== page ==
Tobacco giant fails to overturn ban on ad criticising plain packaging evidence

Gallaher: plain tobacco packaging ad is banned
Gallaher: plain tobacco packaging ad is banned

The tobacco giant behind Silk Cut's appeal against the Advertising Standards Authority's ban on an ad that questioned the evidence base for the Government's plans to enforce plain packaging for cigarettes has been rejected.

Following Gallaher's appeal to the ASA's independent reviewer in the wake of the ban, handed down in July last year, the ASA has reissued the ruling – but with the decision to ban the ad for being misleading unchanged.

The press ad, created by Big Al's Creative Emporium for Gallaher, received 13 complaints after it appeared in April 2013.

It featured an email written by the Department of Health to its Australian equivalent requesting evidence about the effectiveness of plain packaging, which Australia was introducing.

A line in the email read, "There isn't any hard evidence to show that it works". Below it the ad continued, "We couldn’t have put it better ourselves."

The likes of Cancer Research UK and the UK Centre for Tobacco Control Studies argued whether the email "misleadingly implied that, at the time the ad appeared, there existed no evidence to support the introduction of plain packaging".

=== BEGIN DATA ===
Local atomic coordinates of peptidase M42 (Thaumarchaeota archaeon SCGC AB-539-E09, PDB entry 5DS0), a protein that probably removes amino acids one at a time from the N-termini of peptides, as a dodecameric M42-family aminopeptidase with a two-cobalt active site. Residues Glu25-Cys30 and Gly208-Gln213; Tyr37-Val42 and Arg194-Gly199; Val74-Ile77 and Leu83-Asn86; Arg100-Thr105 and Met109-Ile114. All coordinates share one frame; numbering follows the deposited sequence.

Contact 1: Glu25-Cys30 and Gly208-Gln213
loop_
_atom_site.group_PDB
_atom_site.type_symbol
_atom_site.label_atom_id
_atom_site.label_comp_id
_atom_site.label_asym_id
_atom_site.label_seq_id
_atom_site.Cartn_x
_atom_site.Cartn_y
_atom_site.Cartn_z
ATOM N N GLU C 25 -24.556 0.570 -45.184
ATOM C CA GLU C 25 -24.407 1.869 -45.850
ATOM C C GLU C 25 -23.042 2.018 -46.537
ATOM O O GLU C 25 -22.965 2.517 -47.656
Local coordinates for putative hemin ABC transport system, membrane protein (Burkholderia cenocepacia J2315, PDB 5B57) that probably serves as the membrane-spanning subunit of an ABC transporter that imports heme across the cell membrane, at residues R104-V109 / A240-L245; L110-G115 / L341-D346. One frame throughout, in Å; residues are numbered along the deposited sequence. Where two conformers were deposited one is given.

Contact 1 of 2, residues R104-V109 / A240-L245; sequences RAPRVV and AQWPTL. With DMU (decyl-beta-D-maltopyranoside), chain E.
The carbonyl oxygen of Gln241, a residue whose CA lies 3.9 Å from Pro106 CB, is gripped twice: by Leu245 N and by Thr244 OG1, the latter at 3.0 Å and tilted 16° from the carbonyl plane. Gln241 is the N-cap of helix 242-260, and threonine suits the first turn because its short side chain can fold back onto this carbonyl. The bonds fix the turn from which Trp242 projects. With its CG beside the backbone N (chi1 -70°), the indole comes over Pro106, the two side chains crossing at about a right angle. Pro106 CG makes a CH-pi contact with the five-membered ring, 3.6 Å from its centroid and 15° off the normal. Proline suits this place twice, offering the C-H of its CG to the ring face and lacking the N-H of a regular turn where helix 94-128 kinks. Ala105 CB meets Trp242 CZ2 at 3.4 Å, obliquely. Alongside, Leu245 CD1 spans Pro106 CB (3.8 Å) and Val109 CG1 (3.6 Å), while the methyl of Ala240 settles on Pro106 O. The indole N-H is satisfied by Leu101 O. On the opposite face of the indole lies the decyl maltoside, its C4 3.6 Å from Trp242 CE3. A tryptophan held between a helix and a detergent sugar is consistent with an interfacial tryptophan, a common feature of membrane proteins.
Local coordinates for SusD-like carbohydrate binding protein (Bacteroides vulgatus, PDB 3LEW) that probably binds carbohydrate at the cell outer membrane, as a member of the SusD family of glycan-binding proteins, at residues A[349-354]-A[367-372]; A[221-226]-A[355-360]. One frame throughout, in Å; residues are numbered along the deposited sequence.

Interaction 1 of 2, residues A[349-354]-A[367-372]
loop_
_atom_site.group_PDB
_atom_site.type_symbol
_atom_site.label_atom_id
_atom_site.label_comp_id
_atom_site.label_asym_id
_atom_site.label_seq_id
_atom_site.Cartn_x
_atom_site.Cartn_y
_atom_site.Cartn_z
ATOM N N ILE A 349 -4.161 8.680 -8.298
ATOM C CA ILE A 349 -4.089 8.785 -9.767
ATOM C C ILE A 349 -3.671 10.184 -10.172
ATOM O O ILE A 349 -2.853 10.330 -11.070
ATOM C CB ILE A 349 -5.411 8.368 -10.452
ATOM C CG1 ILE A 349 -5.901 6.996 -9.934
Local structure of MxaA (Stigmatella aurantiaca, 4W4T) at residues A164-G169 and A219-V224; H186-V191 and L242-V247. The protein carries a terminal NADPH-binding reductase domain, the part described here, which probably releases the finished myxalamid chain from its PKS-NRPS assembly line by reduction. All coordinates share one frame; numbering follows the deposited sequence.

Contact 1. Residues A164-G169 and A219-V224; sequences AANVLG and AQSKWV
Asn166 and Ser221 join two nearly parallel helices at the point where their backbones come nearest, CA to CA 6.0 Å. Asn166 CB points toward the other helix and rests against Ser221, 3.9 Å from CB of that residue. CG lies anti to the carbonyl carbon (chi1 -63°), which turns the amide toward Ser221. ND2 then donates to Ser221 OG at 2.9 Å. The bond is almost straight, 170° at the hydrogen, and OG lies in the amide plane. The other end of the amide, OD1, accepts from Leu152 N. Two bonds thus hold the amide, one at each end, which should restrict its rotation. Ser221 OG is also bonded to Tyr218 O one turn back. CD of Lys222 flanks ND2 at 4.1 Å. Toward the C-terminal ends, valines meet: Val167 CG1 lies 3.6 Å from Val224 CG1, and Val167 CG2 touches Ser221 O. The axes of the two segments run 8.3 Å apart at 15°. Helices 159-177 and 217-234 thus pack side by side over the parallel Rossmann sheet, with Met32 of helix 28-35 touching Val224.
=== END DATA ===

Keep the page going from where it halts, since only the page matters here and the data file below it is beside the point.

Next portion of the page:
The email predated research and the introduction of plain packaging in Australia.

However Gallaher pointed out that the date of the email appeared in the ad and the comment shown below it was written in the past tense.

It added that at the time the ad appeared it had been four months since plain packaging legislation came into force in Australia so it "would still have been true to state that there was no hard evidence".

The ASA adjudication said that as the particular line in the email was highlighted, the reader would be likely to "take only brief note of the full paragraph".

It also said there were several studies available on the issue at the time the ad appeared. This included a report by the Public Health Research Consortium, for which the ASA obtained an "expert opinion" and believed the conclusions were made in a "robust manner".

The research said plain packaging would reduce the appeal of tobacco products.

Some complainants also challenged whether the ad promoted a tobacco product, however this was not upheld because the ASA said the ad related to the debate of plain packaging for tobacco products.

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